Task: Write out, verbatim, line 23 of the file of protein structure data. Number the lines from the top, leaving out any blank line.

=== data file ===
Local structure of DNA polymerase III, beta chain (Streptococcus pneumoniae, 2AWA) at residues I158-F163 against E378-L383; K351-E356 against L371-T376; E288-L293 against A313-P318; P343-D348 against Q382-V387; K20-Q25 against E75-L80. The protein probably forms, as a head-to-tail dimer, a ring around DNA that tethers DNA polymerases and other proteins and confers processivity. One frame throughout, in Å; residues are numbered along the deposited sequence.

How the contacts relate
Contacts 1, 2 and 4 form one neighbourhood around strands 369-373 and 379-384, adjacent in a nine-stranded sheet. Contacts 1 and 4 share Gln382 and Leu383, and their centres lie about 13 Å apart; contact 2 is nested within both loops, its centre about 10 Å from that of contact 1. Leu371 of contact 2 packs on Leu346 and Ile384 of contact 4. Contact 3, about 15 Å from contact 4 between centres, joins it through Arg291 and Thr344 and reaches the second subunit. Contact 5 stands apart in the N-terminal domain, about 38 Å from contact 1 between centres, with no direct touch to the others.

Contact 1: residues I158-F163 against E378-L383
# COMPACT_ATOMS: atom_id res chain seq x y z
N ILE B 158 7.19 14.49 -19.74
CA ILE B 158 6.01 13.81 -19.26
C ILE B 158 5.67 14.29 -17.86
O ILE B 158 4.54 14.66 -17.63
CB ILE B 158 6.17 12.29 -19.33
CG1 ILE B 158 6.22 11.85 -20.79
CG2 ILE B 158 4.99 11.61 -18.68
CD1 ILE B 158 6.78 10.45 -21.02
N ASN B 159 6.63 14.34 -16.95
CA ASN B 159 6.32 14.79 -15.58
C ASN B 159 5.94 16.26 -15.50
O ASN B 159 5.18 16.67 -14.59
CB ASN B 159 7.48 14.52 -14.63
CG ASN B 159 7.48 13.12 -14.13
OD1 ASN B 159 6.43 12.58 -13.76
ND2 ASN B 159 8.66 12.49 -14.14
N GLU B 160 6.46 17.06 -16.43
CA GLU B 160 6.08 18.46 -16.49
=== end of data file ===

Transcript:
CA GLU B 160 6.08 18.46 -16.49